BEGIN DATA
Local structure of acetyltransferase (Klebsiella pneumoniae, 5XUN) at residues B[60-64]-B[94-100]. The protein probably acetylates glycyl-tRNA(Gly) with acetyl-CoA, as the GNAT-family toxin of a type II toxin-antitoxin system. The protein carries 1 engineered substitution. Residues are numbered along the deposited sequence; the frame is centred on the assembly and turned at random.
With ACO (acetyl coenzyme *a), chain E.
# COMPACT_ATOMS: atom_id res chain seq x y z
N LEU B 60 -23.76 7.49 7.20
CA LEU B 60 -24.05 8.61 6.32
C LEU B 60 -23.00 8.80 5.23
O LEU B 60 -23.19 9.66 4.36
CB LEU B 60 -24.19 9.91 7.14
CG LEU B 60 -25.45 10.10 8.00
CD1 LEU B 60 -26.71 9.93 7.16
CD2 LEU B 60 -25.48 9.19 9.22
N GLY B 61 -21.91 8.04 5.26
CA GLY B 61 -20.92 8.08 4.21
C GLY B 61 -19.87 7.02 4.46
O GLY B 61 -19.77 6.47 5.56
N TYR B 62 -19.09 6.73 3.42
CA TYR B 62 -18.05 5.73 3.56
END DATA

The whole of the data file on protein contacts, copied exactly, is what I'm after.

Local structure of acetyltransferase (Klebsiella pneumoniae, 5XUN) at residues B[60-64]-B[94-100]. The protein probably acetylates glycyl-tRNA(Gly) with acetyl-CoA, as the GNAT-family toxin of a type II toxin-antitoxin system. The protein carries 1 engineered substitution. Residues are numbered along the deposited sequence; the frame is centred on the assembly and turned at random.
With ACO (acetyl coenzyme *a), chain E.
# COMPACT_ATOMS: atom_id res chain seq x y z
N LEU B 60 -23.76 7.49 7.20
CA LEU B 60 -24.05 8.61 6.32
C LEU B 60 -23.00 8.80 5.23
O LEU B 60 -23.19 9.66 4.36
CB LEU B 60 -24.19 9.91 7.14
CG LEU B 60 -25.45 10.10 8.00
CD1 LEU B 60 -26.71 9.93 7.16
CD2 LEU B 60 -25.48 9.19 9.22
N GLY B 61 -21.91 8.04 5.26
CA GLY B 61 -20.92 8.08 4.21
C GLY B 61 -19.87 7.02 4.46
O GLY B 61 -19.77 6.47 5.56
N TYR B 62 -19.09 6.73 3.42
CA TYR B 62 -18.05 5.73 3.56